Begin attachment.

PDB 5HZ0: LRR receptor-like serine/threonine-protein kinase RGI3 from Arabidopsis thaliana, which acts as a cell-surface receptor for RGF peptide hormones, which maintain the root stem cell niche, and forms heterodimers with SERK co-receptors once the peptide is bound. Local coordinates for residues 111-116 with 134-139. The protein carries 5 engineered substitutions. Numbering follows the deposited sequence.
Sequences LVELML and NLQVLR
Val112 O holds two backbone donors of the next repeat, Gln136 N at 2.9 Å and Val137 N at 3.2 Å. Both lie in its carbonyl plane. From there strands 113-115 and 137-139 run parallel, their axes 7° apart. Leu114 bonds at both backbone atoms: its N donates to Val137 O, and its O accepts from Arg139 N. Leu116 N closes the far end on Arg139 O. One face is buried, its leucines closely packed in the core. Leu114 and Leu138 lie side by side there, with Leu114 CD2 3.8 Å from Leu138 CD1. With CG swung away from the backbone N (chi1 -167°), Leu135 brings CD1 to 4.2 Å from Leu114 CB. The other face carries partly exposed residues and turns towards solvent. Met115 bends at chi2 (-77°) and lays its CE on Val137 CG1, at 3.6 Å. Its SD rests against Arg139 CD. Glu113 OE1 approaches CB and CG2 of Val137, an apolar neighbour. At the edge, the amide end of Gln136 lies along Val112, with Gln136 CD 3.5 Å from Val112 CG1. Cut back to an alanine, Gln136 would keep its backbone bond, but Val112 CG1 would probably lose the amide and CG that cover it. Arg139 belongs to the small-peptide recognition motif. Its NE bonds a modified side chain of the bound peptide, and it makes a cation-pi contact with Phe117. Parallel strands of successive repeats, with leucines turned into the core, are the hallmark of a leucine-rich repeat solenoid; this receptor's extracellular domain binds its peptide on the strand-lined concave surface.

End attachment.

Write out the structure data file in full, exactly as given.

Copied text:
PDB 5HZ0: LRR receptor-like serine/threonine-protein kinase RGI3 from Arabidopsis thaliana, which acts as a cell-surface receptor for RGF peptide hormones, which maintain the root stem cell niche, and forms heterodimers with SERK co-receptors once the peptide is bound. Local coordinates for residues 111-116 with 134-139. The protein carries 5 engineered substitutions. Numbering follows the deposited sequence.
Sequences LVELML and NLQVLR
Val112 O holds two backbone donors of the next repeat, Gln136 N at 2.9 Å and Val137 N at 3.2 Å. Both lie in its carbonyl plane. From there strands 113-115 and 137-139 run parallel, their axes 7° apart. Leu114 bonds at both backbone atoms: its N donates to Val137 O, and its O accepts from Arg139 N. Leu116 N closes the far end on Arg139 O. One face is buried, its leucines closely packed in the core. Leu114 and Leu138 lie side by side there, with Leu114 CD2 3.8 Å from Leu138 CD1. With CG swung away from the backbone N (chi1 -167°), Leu135 brings CD1 to 4.2 Å from Leu114 CB. The other face carries partly exposed residues and turns towards solvent. Met115 bends at chi2 (-77°) and lays its CE on Val137 CG1, at 3.6 Å. Its SD rests against Arg139 CD. Glu113 OE1 approaches CB and CG2 of Val137, an apolar neighbour. At the edge, the amide end of Gln136 lies along Val112, with Gln136 CD 3.5 Å from Val112 CG1. Cut back to an alanine, Gln136 would keep its backbone bond, but Val112 CG1 would probably lose the amide and CG that cover it. Arg139 belongs to the small-peptide recognition motif. Its NE bonds a modified side chain of the bound peptide, and it makes a cation-pi contact with Phe117. Parallel strands of successive repeats, with leucines turned into the core, are the hallmark of a leucine-rich repeat solenoid; this receptor's extracellular domain binds its peptide on the strand-lined concave surface.